Drake Letters Index 40. Drake to Louisa 25 December 1854 ◄ ● ► 42. Drake to Louisa 1 January 1855
The Drake Letters
William Henry Drake (Balaklava) № 32 - Louisa Drake (London), 29 - 30 December 1854
№ 32 29 Decr. 1854 1
My dear Lu,
        There is an alteration in the Mails, They leave this for London on every Tuesday & Saturday & those from London on Mondays & Fridays I believe   I heard this from young Lewis, 2 son of Mr. L 3 Paymr. Genl. Offr. from him or some of them at the Treasury you will be able to find out this. – Admiral Dundas 4 has gone home & transfered [sic] the Command of the Fleet to Sir Edmund Lyons 5 – He, Lord Raglan, Genl. Canrobert 6 Omer Pacha 7 & other great men it is said had a great palaver & it is decided to go at Sebastopol again. I do not think they will be ready with everything until the middle of January 1855. nous verrons 8
We have fine weather overhead but we are all a foot deep in Soft Mud. I have bought a pair of Adam Jack boots 9 & tramp through it very well   By my last 26th I sent 1st of Capt. Moorsoms 10 Bill for £50 I shall now send the 2nd & I then also sent 2nd of Bill for £30 of Lt. C Venables 11 – Lundy has not yet made his appearance of course he is expected daily
As you can’t see my blushes I must tell you of a passage in a letter from Mrs. Leonce Routh Montreal to her Cura Sposa – A.C.G. R. 12 here – Mr. D.C.G. Robinson 13 in Speaking of this War & Expedition said – “They have then at all events one good Commissary – Mr. A.C.G. Drake is one of the best I ever met and certainly the very best for undertaking Field Service. I shall be glad to hear of his getting his promotion”   So you will see I do not want a Trumpeter, I wish he had said this to some proper Quarter – Routh read it to Mr. Filder who said – Ah! I have no doubt Mr. Drake will at all events get the Acting rank – Mrs. Smith & family are at Pera & he [A.C.G. Smith] 14 told an old friend of his lately he should leave soon after the end of the year – Pera is uncomfortable & expensive I believe   He Mrs. S two girl [sic] & I think two Small fry one an infant pay £460 p.a. Board & Lodging – Wine & Washing Extra – which is pretty 15 well – Last night the firing in front was very brisk & constant – whether from our batteries or the City [Sevastopol] I have not heard but I think it was principally on the Side of the French – Dr. Read 16 Gren. Gds. called on me yesterday – He is quite well & rejoined the Hd. Qr. of his Regiment on the right of the lines before Sevastopol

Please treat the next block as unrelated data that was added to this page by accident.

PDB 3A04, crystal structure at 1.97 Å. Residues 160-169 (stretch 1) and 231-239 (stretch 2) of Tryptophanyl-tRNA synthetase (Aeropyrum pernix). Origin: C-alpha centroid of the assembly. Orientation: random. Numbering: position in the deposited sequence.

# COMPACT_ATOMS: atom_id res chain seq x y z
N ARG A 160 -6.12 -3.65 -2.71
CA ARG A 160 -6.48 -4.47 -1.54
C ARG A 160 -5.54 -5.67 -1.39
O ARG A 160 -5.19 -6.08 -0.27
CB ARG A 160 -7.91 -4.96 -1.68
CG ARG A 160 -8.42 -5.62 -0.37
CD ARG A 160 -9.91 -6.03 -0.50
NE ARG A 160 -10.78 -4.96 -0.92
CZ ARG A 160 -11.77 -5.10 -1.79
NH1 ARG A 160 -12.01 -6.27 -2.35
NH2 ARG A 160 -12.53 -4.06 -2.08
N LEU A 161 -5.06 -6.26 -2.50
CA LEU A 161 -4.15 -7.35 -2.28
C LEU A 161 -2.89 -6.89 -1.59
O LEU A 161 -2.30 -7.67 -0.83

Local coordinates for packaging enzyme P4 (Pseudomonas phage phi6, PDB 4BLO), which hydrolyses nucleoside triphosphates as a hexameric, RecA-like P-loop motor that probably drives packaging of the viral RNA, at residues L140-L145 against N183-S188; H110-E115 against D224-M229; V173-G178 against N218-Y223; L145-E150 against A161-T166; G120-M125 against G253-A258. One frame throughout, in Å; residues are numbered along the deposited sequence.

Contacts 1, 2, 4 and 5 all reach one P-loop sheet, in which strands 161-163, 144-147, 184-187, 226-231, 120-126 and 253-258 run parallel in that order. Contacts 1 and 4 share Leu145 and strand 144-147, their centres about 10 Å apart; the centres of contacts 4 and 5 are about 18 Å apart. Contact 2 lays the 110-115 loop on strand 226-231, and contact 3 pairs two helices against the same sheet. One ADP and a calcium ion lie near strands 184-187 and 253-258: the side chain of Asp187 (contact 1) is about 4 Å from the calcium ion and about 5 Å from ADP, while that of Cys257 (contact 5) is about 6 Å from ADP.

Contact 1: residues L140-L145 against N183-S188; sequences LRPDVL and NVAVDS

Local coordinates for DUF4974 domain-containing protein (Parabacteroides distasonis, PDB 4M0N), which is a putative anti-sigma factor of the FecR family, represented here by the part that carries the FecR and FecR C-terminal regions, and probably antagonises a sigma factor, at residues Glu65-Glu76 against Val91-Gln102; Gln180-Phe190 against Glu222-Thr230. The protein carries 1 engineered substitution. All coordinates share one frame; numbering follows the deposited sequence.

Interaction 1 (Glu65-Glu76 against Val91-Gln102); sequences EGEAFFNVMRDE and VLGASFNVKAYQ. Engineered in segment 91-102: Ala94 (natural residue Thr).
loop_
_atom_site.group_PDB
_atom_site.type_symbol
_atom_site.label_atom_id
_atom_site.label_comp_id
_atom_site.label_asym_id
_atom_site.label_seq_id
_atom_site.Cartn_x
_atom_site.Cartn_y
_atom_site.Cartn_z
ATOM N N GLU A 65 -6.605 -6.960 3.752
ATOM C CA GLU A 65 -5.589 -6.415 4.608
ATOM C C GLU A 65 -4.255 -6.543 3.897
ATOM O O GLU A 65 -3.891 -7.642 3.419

I met Ewing 17 again looking better – Col. Hodge 18 I often see – De Lisle 19 I seldom see he is very busy, with plenty of Sick in Camp. Col. Haines 20 I see nearly every day. Of our own people – Webb is nearly if not the only one you know & I see him very often – Colquhoun 21 also frequently –
We have papers to the 11th Decr. as Parliament will adjourn about the 19 or 20 & meet again directly it can after Xmas we suppose our promotion cannot be delayed beyond the 20th as if my Lords are to give it, it must be while they have us under their Orders, So we expect each Mail to bring us our News   I of course am very anxious, as I have worked very hard for it I shall be proportionately disgusted if I don’t get it – however I hope for the best, & fag on –
I had a very handsome Cake given me on the 26 from Constantinople frosted & ornamented   Capt. Bowen of the Hope was the donor   I also had 6 bottles Port & 6 of Sherry from another Captain – So you see I am pretty well off   I may add to my presents a good loaf this morning & I bought a pot of Rasp: Jam 2 lbs 4/- spared as a favor  4/- per lb being the usual price   Our last news is to the 11th of this month now 18 days old   16 or 17 being the usual time, tomorrow it will probably arrive just after we have sent our letters away – Mail of 16th is now due